ZestMade by scraping the outer layer of the skin of citrus fruits using a grater. Used to add flavour to food.

Liquid Measurements:

  • 8 fluid ounces = 1 cup | 1/2 pint | 237 milliliters | 16 tablespoons
  • 16 fluid ounces = 2 cups | 1 pint |473 milliliters
  • 32 fluid ounces = 4 cups | 2 pints | 1 quart | 946 milliliters
  • 128 fluid ounces = 4 quarts | 1 gallon | 3.784 liters
  • 8 quarts = one peck
  • 4 pecks = one bushel

Dry Measurements:

  • 2 tablespoons = 1/8 cup | 1 fluid ounce | 28.3 grams
  • 4 tablespoons = 1/4 cup |2 fluid ounces | 56.7 grams
  • 5 1/3 tablespoons = 1/3 cup | 2.6 fluid ounces | 75.6 grams
  • 8 tablespoons = 1/2 cup | 4 ounces | 113.4 grams | 1 stick butter
  • 12 tablespoons = 3/4 cup | 6 ounces | .375 pound | 170 grams
  • 32 tablespoons = 2 cups | 16 ounces | 1 pound | 453.6 grams
  • 64 tablespoons = 4 cups | 32 ounces | 2 pounds | 907 grams

Grab our downloadable printable for measurement conversions.

IMPORTANT: When subbing baking pans watch the baking time because the change of pan dimensions might change the time of cooking. Keep an eye on the oven.

Square Pans:
8×2 inch square (20 x 5 cm) = 8 cups (1.9 liters) the same as a 9×2 inch round pan
9×2 inch square (23 x 5 cm) = 10 cups (2.4 liters) the same as an 11×7 rectangular pan
10×2 inch square = (25 x 5 cm) = 12 cups (2.8 liters) the same as a 10x 2.5 inch springform pan or 9×3 inch tube pan or 12×17 inch jelly roll pan.

Round Pans:
6×2 inches (15 x 5cm) = 4 cups (960ml) the same as the 8×4 inch loaf pan
8×2 inches (20 x 5cm) = 6 cups (1.4 liters) the same as a 8x2inch round pan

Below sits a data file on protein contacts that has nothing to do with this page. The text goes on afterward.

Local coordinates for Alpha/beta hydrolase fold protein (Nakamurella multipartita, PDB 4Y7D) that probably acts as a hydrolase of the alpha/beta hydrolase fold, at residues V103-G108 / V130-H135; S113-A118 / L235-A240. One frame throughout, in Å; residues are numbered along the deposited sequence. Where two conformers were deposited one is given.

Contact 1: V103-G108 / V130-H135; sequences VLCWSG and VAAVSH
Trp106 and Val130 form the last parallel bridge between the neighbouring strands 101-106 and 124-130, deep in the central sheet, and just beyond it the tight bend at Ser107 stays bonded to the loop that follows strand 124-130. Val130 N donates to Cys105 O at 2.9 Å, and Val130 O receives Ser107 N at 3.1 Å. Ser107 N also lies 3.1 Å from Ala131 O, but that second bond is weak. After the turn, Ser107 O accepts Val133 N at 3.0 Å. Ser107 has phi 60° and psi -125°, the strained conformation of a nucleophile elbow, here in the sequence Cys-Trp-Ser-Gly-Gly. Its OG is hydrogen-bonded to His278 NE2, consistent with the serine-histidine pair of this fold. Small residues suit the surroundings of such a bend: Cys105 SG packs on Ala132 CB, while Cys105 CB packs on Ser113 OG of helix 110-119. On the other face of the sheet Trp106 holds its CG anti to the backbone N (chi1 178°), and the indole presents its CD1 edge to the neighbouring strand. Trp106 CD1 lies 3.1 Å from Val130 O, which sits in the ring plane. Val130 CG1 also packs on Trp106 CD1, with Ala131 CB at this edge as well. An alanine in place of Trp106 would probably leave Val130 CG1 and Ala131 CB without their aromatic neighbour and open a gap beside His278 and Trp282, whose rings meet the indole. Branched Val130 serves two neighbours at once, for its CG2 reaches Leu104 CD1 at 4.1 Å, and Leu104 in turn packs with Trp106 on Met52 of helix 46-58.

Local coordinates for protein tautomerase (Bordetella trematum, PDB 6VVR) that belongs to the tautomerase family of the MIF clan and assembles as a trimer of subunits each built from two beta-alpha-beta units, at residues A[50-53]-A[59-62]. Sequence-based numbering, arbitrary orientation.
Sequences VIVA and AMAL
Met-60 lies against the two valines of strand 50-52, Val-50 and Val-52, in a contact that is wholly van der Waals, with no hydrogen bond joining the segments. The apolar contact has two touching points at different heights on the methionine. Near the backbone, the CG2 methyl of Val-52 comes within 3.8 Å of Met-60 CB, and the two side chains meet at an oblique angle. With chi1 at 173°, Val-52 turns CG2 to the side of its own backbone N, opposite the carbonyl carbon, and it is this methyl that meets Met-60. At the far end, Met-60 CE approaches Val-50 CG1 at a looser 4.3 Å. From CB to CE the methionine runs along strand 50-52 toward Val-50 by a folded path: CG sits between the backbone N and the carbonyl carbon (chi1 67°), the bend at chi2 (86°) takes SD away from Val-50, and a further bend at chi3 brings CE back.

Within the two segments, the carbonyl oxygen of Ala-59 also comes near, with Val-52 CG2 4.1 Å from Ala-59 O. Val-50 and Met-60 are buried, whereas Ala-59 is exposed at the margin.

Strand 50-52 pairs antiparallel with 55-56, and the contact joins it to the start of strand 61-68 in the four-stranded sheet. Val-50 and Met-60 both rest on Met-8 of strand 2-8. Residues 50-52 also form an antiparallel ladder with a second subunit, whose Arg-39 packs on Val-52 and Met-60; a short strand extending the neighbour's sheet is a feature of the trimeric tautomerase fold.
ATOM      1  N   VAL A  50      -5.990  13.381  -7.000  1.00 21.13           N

9×2 inches (23 x 5cm) = 8 cups (1.9 liters) the same as an 8×2 inch square pan or 9×5 inch loaf pan

Rectangular Pans – 2 inch (5 cm) tall
11×7 inches (28 x 18 cm) = 10 cups (2.4 liters) the same as an 8×2 inch square pan or 9×2.5 inch springform pan or bundt pan or 10×15 inch jelly roll pan
13×9 inches (33 x 23 cm) = 14 cups (3.3 liters) 

Springform Pans:
9x 2.5 inches (23 x 6 cm) = 10 cups (2.4 liters) the same as an 9×2 inch square pan or 11×7 inch pan or bundt pan or 10×15 inch jelly roll pan
10x 2.5 inches (25 x 6 cm) = 12 cups (2.8 liters) the same as a 10×2 inch square pan or 9×3 inch tube pan or bundt pan or 12×15 jelly roll pan.

Tube Pan:
9×3 inches (23 x 8 cm) =  12 cups (2.8 liters) the dame as a 10×2 inch square pan or 10×2.5 inch springform pan or bundt pan or 12×17 inch jelly roll pan.

Bundt Pan – designs are different so the volume might vary.
10×3 inch (25 x 8 cm) = 10-12 cups (2.8 liters) the same as an 9×2 inch square pan or 11×7 inch rectangular pan or 9×2.5 inch springform pan or 10×15 inch jelly roll pan.

Loaf Pans – about 3 inches (8 cm) tall 
8×4 inch (20 x 10 cm) = 4 cups (960 ml) the same as a 6×2 inch round pan 
9×5  inch (23 x 13 cm) = 8 cups (1.9 liters) the same as a 8×2 inch square pan or 9×2 inch round pan or 9×5 inch loaf pan.

Jelly Roll Pans – 1 inch (2.5 cm) tall